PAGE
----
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Illustration: Aïda Amer/Axios

Brace yourself for Part II of the 2020 election — it starts today, in Georgia. Hundreds of millions of dollars are about to pour into the Peach State, now that control of the Senate — and the fate of the next president's agenda — hinges on runoffs for not one but both of the state's seats, set for Jan. 5.

Why it matters: If Joe Biden goes to the White House, the outcomes of these races will determine whether he can move aggressively to enact Democratic policy priorities and confirm his top cabinet and judicial nominees.

The state of play: Republicans are currently on track for a two-seat advantage in the Senate, with a 50-48 breakdown. But the Georgia special elections give Democrats a tantalizing, if long-shot, chance to even the score.

  • Should Democrats win both runoffs, they could claw their way to a 50-50 split — and under Biden, that would effectively give Dems the majority. That's because a Vice President Kamala Harris would have the power to break tie votes, in the role of President of the Senate.
  • If Republicans hold Senate control, Senate Majority Leader Mitch McConnell could force centrist, GOP-approved picks and stand as a bulwark against a more progressive agenda.
  • If President Trump were somehow to hang on, but Democrats won both Georgia runoffs, Vice President Mike Pence would hold tiebreaking power — but just one GOP defection on any vote could rein in Trump in ways the current Senate majority does not.

Be smart: Republicans likely have the upper hand in this long-red state — but the prize is so big it's worth Democrats giving it their all.

  • In the Nov. 3 special election between Sen. Kelly Loeffler (R), Rep. Doug Collins (R) and Raphael Warnock (D), Loeffler's and Collins' combined votes easily overtake those cast for Warnock. Now Loeffler and Warnock will face off.
  • Republicans are also confident about Sen. David Perdue (R), despite Democrat Jon Ossoff posing an impressive challenge.

What we’re hearing: Conservative groups have already begun organizing mobilization and fundraising efforts. They hope to raise — and spend — more than $100 million per race.

  • Loeffler sent out a campaign fundraising blast Thursday night with the subject line “it's not over”: “Georgia will decide the balance of the Senate — and it's why I'm writing to you today.  I need your help to win the runoff election and solidify the Republican majority in the Senate,” the email read.
  • Heritage Action for America has pledged more than $1 million over the next two months.
  • One key issue for Republicans: Opposing efforts to defund the police.

Democrats will rely on Act Blue and the same small-dollar donors that gave them a more than 2:1 cash advantage in almost every race.

  • “Georgia is clearly now a purple battleground state," said Scott Fairchild, executive director of the Democratic Senatorial Campaign Committee. "We’re ready to help Jon flip this Senate seat.”

The big picture: This cycle has seen an unprecedented amount of money flood into Senate races, with four contests costing more than $200 million dollars.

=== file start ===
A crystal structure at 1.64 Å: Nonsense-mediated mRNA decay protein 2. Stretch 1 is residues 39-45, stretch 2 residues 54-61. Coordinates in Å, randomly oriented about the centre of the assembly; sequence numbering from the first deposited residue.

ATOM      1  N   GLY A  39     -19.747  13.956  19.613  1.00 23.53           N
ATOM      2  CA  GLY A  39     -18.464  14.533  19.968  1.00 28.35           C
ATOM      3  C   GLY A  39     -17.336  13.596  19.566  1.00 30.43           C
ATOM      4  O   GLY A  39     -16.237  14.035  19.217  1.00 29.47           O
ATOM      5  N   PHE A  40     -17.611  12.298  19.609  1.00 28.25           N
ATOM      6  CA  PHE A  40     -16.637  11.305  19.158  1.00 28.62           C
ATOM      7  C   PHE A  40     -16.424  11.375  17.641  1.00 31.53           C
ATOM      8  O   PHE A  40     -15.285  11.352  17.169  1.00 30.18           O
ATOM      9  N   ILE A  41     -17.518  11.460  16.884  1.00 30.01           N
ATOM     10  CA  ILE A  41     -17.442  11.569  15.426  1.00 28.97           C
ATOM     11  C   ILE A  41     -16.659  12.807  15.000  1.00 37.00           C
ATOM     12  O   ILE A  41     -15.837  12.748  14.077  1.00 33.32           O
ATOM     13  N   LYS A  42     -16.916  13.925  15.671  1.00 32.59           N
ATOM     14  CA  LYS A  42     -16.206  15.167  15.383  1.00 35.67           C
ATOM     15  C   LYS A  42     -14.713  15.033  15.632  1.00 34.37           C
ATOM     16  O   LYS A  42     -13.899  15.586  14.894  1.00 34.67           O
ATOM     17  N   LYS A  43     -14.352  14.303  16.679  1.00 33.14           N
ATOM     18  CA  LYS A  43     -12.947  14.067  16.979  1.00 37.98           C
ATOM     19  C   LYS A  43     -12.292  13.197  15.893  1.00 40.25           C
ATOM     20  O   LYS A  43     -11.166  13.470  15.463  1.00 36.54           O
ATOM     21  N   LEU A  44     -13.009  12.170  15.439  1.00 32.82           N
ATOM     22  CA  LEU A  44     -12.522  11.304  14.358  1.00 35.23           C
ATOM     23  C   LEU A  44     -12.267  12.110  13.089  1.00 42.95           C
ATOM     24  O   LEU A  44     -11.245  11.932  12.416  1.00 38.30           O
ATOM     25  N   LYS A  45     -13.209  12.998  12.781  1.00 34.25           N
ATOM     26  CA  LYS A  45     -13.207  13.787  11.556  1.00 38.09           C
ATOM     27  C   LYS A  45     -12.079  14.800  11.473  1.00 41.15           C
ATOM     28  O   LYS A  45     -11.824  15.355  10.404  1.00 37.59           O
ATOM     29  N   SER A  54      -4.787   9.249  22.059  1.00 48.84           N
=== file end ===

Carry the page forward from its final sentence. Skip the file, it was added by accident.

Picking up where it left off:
• But Democrats' clear cash advantage didn’t translate into overwhelming victories. They outspent Republicans in the top nine most competitive races and won only three of them.
  • Republicans were able to remain competitive with massive spending from outside super PACs. The Senate Leadership Fund raised $92 million for the state in September alone.
  • “We got hugely outspent, and we’re anticipating that again. But we feel we made up for it with the ground game and really good advertising as well as overreach by Democrats on key issues,” a Republican strategist involved in the fundraising efforts tells Axios.

What they are saying: “These two Georgia Senate run-offs are critical to stop Biden’s progressive lurch to the left,” said Scott Reed, a Republican consultant.

  • “The GOP understands we have to show up,” said former Georgia Rep. Jack Kingston.

Go deeper

Nov 22, 2020 - Politics & Policy

Republicans quietly plot to sink Biden nominees

Illustration: Eniola Odetunde/Axios

Republicans are making plans to torpedo some of President-elect Biden's prospective Cabinet, agency and judicial nominees if the GOP keeps its majority, aides involved in the discussions tell me.

What we're hearing: Top targets include political names and civil servants who spoke out loudest against President Trump, forced out his appointees or became stars in the impeachment hearings — like Sally Yates and Lt. Col. Alexander Vindman — as well as longtime targets of conservative media, like Susan Rice.

Updated Nov 22, 2020 - Politics & Policy

Trump campaign asks Georgia for another election recount

Georgia Secretary of State Brad Raffensperger. Photo: Paras Griffin/Getty Images

Georgia will conduct another presidential election results recount following a Trump campaign request on Saturday.

Why it matters: State election officials and Gov. Brian Kemp (R) on Friday certified Georgia's election results that show President-elect Joe Biden officially won the state by just over 12,600 votes.

Updated 3 hours ago - Politics & Policy

The top Republicans who have acknowledged Biden as president-elect

Photo: Tasos Katopodis/Getty Images

Some elected Republicans are breaking ranks with President Trump to acknowledge that President-elect Biden won the 2020 presidential election.

Why it matters: The relative sparsity of acknowledgements highlights Trump's lasting power in the GOP, as his campaign moves to file multiple lawsuits alleging voter fraud in key swing states — despite the fact that there have been no credible allegations of any widespread fraud anywhere in the U.S.

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